They are not going to too much find a perfect candidate because the more money a person has, they deal with cash majority of the time. In other words, rich people do not deal with credit, they cash and carry.
11 years 1 month ago #8

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Replied by KellBell on topic Re: Credit Cards At The Tipping Point?

Personally. I think banks were doing a fine job of evaluating potential customers for credit lines. And that include sub-prime banks like First Premier and Capital One. I had terrible credit when I received my First Premier card. They slapped horrific fees like a typical loan shark, but that is the price I had to pay for defaulting on past credit lines. First Premier issued me a VERY LOW credit limit of $350.00 and the fees took up over 60% of that initial credit line. I paid dearly, but it is what got my butt back on track (creditwise). I paid those fees with little to no reluctance because I was begging for trust again.

Then Capital One in their most mysterious marketing way, had been monitoring my credit with soft pulls for the first year I had that First Premier credit line. They saw that I did not miss a beat and they issued me an offer. I accepted it and my first limit from Capital One was $300.00.


I think the biggest risk taking banks, with regards to credit lines, are banks like WaMu (formerly Providian and now JP Morgan Chase) and other sub-prime banks that issue credit to people who have no credit history at all. I state this because when I was first in the market for credit, Providian took a chance on me and I wound up defaulting due to youthful irresponsibility. Citi issued me a Student Associates mastercard and I wound up defaulting on that one as well.

Bottom line, credit issuers who run soft pulls on people rebuilding their credit have done their homework before making offers. Creditors like WaMu that had nothing to work from, no credit history to evaluate potential customers, are taking the biggest risk. It is no surprise to me that WaMu has needed to be bailed out. It is no surprise to me that Citi is having some difficulty as well...:sleepy:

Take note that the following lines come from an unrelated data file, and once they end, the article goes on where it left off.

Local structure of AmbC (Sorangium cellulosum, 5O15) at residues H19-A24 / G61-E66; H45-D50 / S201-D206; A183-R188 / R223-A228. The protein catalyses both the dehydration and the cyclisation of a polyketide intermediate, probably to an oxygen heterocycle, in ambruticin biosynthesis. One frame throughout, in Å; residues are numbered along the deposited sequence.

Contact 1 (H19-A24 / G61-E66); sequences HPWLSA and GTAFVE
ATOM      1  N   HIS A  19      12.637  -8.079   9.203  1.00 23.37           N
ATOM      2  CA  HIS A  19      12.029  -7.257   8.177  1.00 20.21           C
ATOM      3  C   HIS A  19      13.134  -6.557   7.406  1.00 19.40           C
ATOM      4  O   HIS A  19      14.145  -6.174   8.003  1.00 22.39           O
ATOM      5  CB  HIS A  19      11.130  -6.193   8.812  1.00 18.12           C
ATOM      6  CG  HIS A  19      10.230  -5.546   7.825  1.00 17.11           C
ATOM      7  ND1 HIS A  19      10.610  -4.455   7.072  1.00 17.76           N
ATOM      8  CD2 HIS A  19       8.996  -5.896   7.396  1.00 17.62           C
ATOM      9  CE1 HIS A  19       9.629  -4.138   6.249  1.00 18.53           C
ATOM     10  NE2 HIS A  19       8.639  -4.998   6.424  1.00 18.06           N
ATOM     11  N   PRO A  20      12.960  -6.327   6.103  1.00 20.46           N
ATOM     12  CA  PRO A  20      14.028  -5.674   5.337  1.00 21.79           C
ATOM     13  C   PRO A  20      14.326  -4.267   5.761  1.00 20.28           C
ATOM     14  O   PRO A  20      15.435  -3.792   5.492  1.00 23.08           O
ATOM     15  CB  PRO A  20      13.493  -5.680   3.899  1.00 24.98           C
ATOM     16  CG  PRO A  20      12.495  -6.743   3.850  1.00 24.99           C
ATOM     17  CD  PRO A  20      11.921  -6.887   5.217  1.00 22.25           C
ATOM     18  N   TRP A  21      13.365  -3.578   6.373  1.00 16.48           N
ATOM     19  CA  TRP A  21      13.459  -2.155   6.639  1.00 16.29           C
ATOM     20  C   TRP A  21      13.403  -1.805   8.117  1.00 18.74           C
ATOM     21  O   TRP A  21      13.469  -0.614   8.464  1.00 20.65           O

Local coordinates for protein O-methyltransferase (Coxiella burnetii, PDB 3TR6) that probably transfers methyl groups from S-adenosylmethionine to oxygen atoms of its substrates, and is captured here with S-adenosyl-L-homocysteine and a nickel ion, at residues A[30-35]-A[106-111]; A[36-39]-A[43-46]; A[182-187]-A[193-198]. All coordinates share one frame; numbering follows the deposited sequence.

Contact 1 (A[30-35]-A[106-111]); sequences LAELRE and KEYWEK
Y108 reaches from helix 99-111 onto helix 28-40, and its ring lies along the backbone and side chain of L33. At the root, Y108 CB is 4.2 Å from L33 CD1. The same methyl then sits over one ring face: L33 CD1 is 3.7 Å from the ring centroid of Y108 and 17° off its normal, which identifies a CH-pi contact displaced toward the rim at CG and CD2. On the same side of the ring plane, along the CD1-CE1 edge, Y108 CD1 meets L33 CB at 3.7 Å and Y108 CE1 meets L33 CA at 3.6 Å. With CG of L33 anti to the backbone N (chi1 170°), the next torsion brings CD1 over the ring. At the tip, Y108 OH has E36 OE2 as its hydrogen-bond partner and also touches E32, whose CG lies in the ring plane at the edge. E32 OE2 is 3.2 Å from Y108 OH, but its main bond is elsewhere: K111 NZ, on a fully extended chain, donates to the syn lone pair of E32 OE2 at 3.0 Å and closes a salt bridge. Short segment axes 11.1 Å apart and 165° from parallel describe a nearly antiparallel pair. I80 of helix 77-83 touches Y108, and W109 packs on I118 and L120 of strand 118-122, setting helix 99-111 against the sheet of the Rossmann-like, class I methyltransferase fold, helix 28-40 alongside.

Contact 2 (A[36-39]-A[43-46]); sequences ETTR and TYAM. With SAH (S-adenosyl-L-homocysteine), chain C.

11 years 1 month ago #9

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Replied by hjm331 on topic Re: Credit Cards At The Tipping Point?

I wonder which banks will be standing in 10 years from now? :laugh:
11 years 1 month ago #10

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Replied by smcc on topic Re: Credit Cards At The Tipping Point?

Once the financial industry rights its ship, the banks left standing will still search for customers. Let us not forget that the bank's largest asset is its customer base. Banks will still look for customers, the one's with scores over 700 will get priority treatment, while other, non tier one customers will still be courted by the banks but the perks won't be as great, but the chance to improve will always be there.

If your fine now, you will be fine when the dust clears, for those near the mountain top, the length to the top won't change, its just that the footing will be more challenging.

Credit Unions have their place, don't get me wrong, but the banks are going to survive this and continue on.....................
11 years 1 month ago #11

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Replied by shark6 on topic Re: Credit Cards At The Tipping Point?

I have drastically reduced my credit card charging activities from June 2008. I rarely charge and if I do, I pay off about 70% that same month.
11 years 1 month ago #12

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Replied by hjm331 on topic Re: Credit Cards At The Tipping Point?

I'm not going to be applying for more credit with the big banks, just CU's.
11 years 1 month ago #13

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Replied by Adicus on topic Re: Credit Cards At The Tipping Point?

The credit industry will re-shape itself dramatically and make it more difficult to its borrowers to default and make it harder for others to re-establish themselves. I have noticed a ton of soft pulls on my credit file lately from all my current creditors. I wonder whats going on. I have banned all credit card use personallly and business wise as well. I'm sticking strictly to A/R's and cash.
11 years 1 month ago #14

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Replied by Meya on topic Re: Credit Cards At The Tipping Point?

I wonder will they open better doors for me when its all back together.:worried:
11 years 1 month ago #15